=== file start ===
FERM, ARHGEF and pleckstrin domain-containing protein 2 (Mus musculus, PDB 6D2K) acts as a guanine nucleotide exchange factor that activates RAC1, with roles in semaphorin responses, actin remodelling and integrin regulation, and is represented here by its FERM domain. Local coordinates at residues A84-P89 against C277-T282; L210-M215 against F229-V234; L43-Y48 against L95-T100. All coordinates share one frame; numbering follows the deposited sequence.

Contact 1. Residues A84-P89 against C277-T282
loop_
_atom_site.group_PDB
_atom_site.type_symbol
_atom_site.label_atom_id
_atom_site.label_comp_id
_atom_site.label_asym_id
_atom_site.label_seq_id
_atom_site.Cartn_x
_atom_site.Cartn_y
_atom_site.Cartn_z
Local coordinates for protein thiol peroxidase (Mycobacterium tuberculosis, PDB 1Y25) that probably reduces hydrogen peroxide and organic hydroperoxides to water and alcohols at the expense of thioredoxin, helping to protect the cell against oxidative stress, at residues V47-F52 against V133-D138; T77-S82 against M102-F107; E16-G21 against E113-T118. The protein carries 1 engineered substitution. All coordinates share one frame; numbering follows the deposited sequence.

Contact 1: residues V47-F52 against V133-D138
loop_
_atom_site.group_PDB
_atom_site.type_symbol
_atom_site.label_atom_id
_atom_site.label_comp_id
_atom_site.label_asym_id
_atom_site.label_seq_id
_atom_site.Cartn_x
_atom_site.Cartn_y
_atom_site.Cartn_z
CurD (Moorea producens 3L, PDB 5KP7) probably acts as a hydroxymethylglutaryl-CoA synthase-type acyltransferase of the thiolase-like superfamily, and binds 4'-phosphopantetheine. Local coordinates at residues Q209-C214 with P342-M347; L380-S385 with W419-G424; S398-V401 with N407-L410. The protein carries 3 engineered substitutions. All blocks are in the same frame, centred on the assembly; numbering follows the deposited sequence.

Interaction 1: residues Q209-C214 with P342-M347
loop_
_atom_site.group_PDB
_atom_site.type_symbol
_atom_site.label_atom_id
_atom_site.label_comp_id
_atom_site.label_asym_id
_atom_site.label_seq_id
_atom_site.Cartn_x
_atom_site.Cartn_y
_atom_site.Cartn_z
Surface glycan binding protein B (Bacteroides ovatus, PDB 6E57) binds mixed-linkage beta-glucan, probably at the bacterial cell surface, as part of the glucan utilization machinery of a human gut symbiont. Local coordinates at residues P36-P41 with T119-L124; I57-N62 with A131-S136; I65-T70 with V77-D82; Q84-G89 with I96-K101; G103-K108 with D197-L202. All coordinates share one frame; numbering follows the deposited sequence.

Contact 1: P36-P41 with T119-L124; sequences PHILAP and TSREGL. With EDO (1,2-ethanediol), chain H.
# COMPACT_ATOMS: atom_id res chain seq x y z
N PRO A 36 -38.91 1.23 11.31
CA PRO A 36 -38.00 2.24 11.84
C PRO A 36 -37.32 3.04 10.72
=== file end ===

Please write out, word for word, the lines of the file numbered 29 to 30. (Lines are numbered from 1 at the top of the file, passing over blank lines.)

_atom_site.type_symbol
_atom_site.label_atom_id